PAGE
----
For years, experts have been considering the effect hearing loss has on a person’s health. Finding out what untreated hearing loss can do to your healthcare spending is the aim of a new study. As the expense of healthcare keeps rising, the medical profession and consumers are searching for ways to lower these expenses. A study put out on November 8, 2018, says a solution as simple as taking care of your hearing loss can make a significant difference.
How Hearing Loss Affects Health
There are hidden risks with untreated hearing loss, according to Johns Hopkins Medicine. Researchers spent 12 years following adults with anywhere from minor to severe hearing loss and found it had a significant effect on brain health. For example:
- Someone with moderate hearing loss triples their chance of getting dementia
- Dementia is five times more likely in someone who has severe hearing loss
- A person with slight hearing loss has two times the risk of dementia
The study shows that the brain atrophies at a faster rate when a person has hearing loss. The brain has to work harder to do things such as maintaining balance, and that puts stress on it that can lead to injury.
Poor hearing has an impact on quality of life, too. A person who doesn’t hear very well is more likely to feel anxiety and stress. Depression is also more common. Higher medical costs are the result of all of these issues.
The Newest Study
The newest study published November in the Journal of the American Medical Association (JAMA) shows that it becomes a budget breaker if you decide not to address your loss of hearing. The University of California San Fransisco, Johns Hopkins with AARP, and Optum Labs also led this study.
77,000 to 150,000 patients with untreated hearing loss were analyzed. Individuals with normal hearing created 26 percent less health care expenses compared to people who were recently diagnosed with hearing loss.
That amount continues to increase over time. After ten years, healthcare expenses go up by 46 percent. When you break those numbers down, they add up to an average of $22,434 per person.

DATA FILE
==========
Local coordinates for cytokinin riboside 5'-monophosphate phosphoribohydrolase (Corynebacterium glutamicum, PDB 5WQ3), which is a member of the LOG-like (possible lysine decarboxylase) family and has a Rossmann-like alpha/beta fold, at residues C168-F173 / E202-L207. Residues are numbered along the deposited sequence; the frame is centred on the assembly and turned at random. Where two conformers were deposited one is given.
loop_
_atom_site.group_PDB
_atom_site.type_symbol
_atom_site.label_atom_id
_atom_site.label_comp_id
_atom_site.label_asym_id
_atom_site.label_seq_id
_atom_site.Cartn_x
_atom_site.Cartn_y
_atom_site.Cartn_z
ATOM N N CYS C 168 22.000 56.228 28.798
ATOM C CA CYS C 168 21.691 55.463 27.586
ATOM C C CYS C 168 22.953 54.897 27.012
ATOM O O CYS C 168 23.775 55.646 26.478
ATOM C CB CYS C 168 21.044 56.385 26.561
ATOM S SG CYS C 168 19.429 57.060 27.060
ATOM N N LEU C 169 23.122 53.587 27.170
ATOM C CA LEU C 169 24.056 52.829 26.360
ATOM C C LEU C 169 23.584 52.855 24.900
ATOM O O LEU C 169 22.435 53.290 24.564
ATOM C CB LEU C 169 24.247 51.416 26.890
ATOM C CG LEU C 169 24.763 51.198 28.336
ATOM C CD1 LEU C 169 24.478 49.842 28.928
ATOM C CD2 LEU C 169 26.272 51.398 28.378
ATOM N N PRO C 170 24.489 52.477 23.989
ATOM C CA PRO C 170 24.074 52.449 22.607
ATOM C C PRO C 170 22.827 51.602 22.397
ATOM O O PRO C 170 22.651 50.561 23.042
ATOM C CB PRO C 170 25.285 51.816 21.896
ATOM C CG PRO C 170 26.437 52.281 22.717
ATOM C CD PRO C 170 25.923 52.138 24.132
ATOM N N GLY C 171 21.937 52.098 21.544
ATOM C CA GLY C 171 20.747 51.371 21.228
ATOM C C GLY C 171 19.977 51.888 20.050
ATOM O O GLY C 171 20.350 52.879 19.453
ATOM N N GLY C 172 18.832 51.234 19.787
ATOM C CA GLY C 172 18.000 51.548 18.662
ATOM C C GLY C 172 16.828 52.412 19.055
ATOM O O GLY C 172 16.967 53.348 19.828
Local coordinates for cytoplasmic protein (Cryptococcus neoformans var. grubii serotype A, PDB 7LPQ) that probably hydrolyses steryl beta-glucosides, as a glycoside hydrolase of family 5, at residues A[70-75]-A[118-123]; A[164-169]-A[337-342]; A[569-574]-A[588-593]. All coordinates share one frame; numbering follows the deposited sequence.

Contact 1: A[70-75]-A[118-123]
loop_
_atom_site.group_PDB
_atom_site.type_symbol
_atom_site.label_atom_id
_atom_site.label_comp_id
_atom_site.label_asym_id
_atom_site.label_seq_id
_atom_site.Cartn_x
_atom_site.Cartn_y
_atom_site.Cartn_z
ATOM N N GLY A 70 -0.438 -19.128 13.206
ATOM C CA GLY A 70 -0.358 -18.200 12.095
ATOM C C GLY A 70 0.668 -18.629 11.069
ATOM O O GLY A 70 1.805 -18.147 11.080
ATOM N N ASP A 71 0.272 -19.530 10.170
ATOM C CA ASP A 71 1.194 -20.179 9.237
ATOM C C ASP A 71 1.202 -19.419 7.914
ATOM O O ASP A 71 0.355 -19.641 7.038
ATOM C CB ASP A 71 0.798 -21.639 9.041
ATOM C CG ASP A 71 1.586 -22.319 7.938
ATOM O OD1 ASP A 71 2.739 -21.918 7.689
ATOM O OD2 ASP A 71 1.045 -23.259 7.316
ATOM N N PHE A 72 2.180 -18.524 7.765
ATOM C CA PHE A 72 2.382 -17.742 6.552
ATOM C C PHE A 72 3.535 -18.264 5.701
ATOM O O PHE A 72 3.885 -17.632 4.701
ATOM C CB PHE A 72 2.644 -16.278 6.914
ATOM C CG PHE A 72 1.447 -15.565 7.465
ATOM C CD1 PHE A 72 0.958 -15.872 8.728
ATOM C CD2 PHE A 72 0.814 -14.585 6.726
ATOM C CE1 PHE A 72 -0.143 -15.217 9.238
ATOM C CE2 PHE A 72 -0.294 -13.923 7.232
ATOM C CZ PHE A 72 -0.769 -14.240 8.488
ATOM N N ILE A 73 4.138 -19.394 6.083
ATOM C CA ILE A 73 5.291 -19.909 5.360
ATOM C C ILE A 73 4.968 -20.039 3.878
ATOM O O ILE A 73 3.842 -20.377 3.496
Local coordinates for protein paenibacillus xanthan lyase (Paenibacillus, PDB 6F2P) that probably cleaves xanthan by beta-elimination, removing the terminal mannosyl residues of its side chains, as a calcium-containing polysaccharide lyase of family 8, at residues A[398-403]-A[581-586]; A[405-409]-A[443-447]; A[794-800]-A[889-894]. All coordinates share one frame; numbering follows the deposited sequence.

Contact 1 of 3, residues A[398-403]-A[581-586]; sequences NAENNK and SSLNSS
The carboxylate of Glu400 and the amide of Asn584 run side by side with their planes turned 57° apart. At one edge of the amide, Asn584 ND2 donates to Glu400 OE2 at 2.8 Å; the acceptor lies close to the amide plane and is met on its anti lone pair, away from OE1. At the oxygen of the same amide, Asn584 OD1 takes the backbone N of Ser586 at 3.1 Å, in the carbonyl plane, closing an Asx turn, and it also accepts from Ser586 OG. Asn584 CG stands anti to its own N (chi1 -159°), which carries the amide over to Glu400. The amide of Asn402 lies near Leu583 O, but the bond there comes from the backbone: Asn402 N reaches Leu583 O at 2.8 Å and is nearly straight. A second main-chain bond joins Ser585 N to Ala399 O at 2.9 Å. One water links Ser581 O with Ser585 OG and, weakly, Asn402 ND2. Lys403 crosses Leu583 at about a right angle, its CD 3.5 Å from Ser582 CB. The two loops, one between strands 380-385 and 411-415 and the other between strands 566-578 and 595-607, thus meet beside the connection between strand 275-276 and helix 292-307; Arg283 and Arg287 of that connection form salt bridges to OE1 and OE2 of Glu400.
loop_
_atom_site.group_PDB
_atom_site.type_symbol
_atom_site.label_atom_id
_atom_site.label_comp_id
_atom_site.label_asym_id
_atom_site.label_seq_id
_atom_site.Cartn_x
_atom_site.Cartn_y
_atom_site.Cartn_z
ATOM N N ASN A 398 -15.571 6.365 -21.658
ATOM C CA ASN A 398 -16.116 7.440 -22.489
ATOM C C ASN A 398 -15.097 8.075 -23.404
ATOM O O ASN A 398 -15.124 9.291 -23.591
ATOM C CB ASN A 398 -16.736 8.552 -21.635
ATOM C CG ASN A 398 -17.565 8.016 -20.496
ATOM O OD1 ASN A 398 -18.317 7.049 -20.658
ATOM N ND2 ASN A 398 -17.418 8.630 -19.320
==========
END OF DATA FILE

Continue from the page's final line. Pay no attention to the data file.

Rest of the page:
The study lists factors associated with the increase like:
- Decline of cognitive ability
- Lower quality of life
A connection between untreated hearing loss and a higher rate of mortality is suggested by a second study done by the Bloomberg School. Some other findings from this study are:
- 3.2 more diagnoses of dementia per 100 over the course of 10 years
- 3.6 more falls
- 6.9 more diagnoses of depression
Those numbers match with the study by Johns Hopkins.
Hearing Loss is on the Rise
According to the National Institute of Deafness and Other Communication Disorders:
- About 15 percent of young people 18 years old have trouble hearing
- Presently, 2 to 3 of every 1,000 children has hearing loss
- There’s significant deafness in those between the ages of 45 to 54
- Up to 8.5 percent of 55-to-64-year-olds have loss of hearing
For those aged 64 to 74 the number goes up to 25 percent and for someone over 74 it goes up to 50 percent. In the future, those numbers are predicted to rise. By the year 2060, as many as 38 million people in this country may have hearing loss.
The research doesn’t mention how using hearing aids can change these figures, though. What is recognized is that some health problems linked to hearing loss can be decreased by wearing hearing aids. To discover whether using hearing aids lessens the cost of healthcare, additional research is needed. There are more benefits to wearing them than not, undoubtedly. To find out if hearing aids would benefit you, make an appointment with a hearing care professional right away.